\begin{longtableiv} ...
\end{longtableiv}
Like \tableiv, but produces a table which may be broken across page boundaries. The parameters are the same as for \tableiv.

\lineiv {column1}{column2}{column3}{column4}
Like the \lineiii macro, but with a fourth column. The text for the fourth column is given by column4.

\end{tablev}
Like the \tableiv environment, but with a fifth column. The heading for the fifth column is given by heading5.

\begin{longtablev} ...
\end{longtablev}
Like \tablev, but produces a table which may be broken across page boundaries. The parameters are the same as for \tablev.

\linev {column1}{column2}{column3}{column4}{column5}
Like the \lineiv macro, but with a fifth column. The text for the fifth column is given by column5.

An additional table-like environment is \synopsistable. The table generated by this environment contains two columns, and each row is defined by an alternate definition of \modulesynopsis. This environment is not normally used by authors, but is created by the \localmoduletable macro.

Here is a small example of a table given in the documentation for the warnings module; markup inside the table cells is minimal so the markup for the table itself is readily discernable. Here is the markup for the table:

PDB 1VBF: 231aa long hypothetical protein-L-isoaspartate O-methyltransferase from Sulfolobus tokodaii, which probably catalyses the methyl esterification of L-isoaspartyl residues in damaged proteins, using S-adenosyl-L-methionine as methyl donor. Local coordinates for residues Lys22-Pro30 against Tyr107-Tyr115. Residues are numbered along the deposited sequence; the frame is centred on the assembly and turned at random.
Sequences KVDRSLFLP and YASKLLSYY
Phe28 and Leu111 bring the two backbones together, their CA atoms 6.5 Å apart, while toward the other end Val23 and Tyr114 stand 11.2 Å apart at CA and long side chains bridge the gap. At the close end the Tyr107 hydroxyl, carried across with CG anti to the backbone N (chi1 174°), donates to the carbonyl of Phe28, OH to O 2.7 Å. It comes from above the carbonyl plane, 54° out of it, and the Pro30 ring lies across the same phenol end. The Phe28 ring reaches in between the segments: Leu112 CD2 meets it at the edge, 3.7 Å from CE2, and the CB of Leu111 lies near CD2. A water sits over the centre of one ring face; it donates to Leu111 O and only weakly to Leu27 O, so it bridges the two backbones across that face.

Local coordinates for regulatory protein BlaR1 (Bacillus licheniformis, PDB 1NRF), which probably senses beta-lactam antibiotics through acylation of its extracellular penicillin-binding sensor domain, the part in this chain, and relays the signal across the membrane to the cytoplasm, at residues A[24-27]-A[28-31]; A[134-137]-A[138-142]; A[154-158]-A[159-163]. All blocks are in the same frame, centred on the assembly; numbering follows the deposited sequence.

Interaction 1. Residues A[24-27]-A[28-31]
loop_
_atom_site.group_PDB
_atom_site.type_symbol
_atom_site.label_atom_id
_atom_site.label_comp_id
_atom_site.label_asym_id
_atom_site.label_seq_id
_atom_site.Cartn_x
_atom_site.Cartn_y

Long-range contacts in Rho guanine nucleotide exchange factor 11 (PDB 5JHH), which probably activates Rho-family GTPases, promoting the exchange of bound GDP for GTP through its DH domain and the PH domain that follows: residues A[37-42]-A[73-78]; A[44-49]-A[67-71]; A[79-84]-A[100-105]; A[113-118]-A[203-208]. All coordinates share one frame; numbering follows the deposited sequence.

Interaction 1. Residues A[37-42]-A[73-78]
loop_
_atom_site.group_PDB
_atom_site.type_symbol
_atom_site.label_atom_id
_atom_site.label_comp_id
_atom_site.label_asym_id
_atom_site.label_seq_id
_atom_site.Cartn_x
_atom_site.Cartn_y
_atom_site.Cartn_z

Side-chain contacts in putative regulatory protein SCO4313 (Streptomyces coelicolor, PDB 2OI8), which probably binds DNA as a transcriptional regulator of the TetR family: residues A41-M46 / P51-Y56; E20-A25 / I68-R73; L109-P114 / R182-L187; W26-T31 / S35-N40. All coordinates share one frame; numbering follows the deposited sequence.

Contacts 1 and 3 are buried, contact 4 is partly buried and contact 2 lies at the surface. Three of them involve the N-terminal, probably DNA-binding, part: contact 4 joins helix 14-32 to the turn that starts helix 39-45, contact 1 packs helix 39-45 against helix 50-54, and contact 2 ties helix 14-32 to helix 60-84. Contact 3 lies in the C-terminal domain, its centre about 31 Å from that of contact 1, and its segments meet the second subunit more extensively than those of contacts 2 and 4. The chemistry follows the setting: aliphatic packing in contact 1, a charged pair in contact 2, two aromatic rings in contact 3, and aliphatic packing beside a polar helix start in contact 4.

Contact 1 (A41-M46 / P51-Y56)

\begin{tableii}{l|l}{exception}{Class}{Description}
\lineii{Warning}
{This is the base class of all warning category classes.  It
is a subclass of \exception{Exception}.}
\lineii{UserWarning}
{The default category for \function{warn()}.}
\lineii{DeprecationWarning}
{Base category for warnings about deprecated features.}
\lineii{SyntaxWarning}
{Base category for warnings about dubious syntactic
features.}
\lineii{RuntimeWarning}
{Base category for warnings about dubious runtime features.}
\lineii{FutureWarning}
{Base category for warnings about constructs that will change
semantically in the future.}
\end{tableii}


Here is the resulting table:

Class Description
Warning This is the base class of all warning category classes. It is a subclass of Exception.
UserWarning The default category for warn().
DeprecationWarning Base category for warnings about deprecated features.
SyntaxWarning Base category for warnings about dubious syntactic features.
RuntimeWarning Base category for warnings about dubious runtime features.

Note that the class names are implicitly marked using the \exception macro, since that is given as the col1font value for the \tableii environment. To create a table using different markup for the first column, use textrm for the col1font value and mark each entry individually.

To add a horizontal line between vertical sections of a table, use the standard \hline macro between the rows which should be separated:

\begin{tableii}{l|l}{constant}{Language}{Audience}
\lineii{APL}{Masochists.}
\lineii{BASIC}{First-time programmers on PC hardware.}
\lineii{C}{\UNIX{} \&\ Linux kernel developers.}
\hline
\lineii{Python}{Everyone!}
\end{tableii}


Note that not all presentation formats are capable of displaying a horizontal rule in this position. This is how the table looks in the format you're reading now:

Language Audience
APL Masochists.
C Unix & Linux kernel developers.
JavaScript Web developers.
Python Everyone!